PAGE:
Ceasing all contact with a friend or leaving their messages unopened may be a way to avoid confrontation or a tough conversation, but ghosting may backfire. Those who cut contact with friends without explanation saw an increase in depressive feelings, according to a new study.
A 2019 study found that 25.3% of United States adults reported having been ghosted, while 21.3% said they had ghosted a dating partner.
While previous studies have mainly focused on ghosting within romantic relationships, the researchers at the University of Vienna also looked at the predictors and impact of ghosting friends.
A total of 978 participants aged 16 to 21 were enrolled in the study. They were asked about their ghosting experience within friendships and romantic relationships as well as their well-being twice with a four-month interval between surveys. About 400 respondents participated in both surveys.
The study defines ghosting as “a relationship dissolution strategy that is enacted on social media by ceasing to communicate with another person without an explanation” and not limited to romantic relationships.
High self-esteem as a predictor
The research published in Telematics and Informaticsdiscovered that communication overload is a significant predictor for ghosting in romantic relationships but not friendships. According to the study, interaction with romantic partners is often more demanding and time-consuming than with friends; therefore, ghosting can help avoid feeling overwhelmed by excessive messages.
While self-esteem does not appear to play a role in ghosting within romantic relationships, those with high self-esteem are more likely to ghost their friends. Because people tend to have more friendships than romantic relationships, ghosting can be used when deliberately choosing to end contact with friends. As self-esteem is associated with self-forgiveness, people with higher self-esteem are more likely to engage in ghosting despite potential harm to others.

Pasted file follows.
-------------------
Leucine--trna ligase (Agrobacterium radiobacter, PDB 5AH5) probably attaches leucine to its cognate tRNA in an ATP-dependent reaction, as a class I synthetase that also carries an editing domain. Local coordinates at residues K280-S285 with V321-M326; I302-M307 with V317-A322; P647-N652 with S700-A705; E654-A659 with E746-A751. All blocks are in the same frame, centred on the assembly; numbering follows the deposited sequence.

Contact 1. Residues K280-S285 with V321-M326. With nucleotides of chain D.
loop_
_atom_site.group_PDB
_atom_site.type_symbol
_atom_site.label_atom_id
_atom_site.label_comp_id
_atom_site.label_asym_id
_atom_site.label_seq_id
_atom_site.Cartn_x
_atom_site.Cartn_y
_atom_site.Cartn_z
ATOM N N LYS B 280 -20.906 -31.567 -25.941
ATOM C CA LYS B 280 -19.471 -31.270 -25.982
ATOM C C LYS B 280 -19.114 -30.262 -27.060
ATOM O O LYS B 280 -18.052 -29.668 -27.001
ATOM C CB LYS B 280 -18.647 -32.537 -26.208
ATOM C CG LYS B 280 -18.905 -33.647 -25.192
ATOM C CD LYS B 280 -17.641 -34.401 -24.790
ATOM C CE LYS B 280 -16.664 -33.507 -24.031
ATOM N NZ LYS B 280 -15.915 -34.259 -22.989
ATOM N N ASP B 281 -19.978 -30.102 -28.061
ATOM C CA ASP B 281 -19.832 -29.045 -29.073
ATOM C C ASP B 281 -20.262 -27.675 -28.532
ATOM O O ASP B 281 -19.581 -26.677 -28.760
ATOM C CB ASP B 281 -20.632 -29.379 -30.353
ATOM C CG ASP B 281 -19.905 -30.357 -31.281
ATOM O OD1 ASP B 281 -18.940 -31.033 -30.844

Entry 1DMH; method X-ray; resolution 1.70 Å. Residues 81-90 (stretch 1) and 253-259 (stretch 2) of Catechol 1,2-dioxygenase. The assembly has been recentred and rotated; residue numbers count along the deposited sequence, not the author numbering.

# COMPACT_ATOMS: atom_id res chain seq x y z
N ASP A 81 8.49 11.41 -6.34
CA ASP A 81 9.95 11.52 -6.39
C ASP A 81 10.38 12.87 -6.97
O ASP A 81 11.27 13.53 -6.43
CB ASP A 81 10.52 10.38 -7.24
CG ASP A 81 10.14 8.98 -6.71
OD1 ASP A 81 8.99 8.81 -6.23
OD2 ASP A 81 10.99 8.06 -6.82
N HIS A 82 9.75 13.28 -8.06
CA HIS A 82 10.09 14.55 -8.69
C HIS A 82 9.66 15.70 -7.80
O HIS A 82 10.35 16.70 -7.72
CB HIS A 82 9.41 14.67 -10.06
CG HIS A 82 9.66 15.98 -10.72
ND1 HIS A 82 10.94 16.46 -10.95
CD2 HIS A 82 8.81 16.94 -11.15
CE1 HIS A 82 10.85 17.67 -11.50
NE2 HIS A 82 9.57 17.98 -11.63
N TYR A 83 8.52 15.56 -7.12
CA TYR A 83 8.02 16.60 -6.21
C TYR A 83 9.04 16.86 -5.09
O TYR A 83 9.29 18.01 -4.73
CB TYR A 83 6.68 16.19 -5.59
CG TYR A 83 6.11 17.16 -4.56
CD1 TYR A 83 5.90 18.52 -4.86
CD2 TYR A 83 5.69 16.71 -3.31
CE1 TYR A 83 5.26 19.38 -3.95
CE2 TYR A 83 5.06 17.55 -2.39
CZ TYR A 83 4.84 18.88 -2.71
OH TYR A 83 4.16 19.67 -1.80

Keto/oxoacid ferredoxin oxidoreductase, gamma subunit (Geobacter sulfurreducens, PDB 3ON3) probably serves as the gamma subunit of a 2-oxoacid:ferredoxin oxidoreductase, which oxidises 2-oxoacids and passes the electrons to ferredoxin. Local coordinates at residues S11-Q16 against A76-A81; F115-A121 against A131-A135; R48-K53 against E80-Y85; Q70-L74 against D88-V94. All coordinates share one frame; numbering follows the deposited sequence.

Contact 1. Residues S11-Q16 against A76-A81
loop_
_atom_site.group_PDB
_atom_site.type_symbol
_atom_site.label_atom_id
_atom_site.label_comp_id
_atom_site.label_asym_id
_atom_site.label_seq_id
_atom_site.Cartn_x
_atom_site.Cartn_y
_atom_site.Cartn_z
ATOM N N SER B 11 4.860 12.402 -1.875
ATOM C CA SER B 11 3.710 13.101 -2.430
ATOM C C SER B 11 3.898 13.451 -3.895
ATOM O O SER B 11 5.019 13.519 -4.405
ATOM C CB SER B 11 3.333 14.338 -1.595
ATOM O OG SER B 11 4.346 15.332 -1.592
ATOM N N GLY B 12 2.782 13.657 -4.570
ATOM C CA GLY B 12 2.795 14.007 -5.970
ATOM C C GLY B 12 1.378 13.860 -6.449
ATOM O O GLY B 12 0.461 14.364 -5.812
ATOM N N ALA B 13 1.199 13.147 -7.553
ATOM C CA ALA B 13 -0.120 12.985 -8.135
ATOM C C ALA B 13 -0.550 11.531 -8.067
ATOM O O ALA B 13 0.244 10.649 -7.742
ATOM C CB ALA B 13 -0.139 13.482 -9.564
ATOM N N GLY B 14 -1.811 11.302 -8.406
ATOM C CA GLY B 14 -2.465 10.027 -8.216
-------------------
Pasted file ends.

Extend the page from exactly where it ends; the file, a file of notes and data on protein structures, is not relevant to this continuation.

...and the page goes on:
Depressive tendencies do not make people ghost their friends or romantic partners. While individuals with mental health problems tend to withdraw, they also seek support from their friends and romantic partners, making ghosting others less likely.
Ghosters are also negatively affected
The study found that ghosting can have negative consequences for ghosters. In the first survey, those who reported having ghosted friends showed increased depressive feelings at the second measurement point. However, ghosting romantic partners did not appear to increase depressive feelings in ghosters.
“Based on our results, we would like to give an impulse for reflecting on one’s own ghosting behavior, especially within friendships — this could reduce negative consequences for oneself and also for potential ghostees”, says the study’s co-author Michaela Forrai, a university assistant in the Department of Communication of the University of Vienna.
Contrary to what the researchers expected, engagement in either form of ghosting did not have a long-term effect on self-esteem. The study suggests that the impact of ghosting others may be a double-edged sword: those who successfully pursue new partners after ghosting previous ones may see an increase in their self-esteem, whereas failure to do so may have a detrimental effect. Moreover, successes and failures may cancel each other out.
The researchers note that because they used a not fully representative German sample of people aged 16 to 21 years old, the findings may not be generalizable to young people beyond that age range around the world.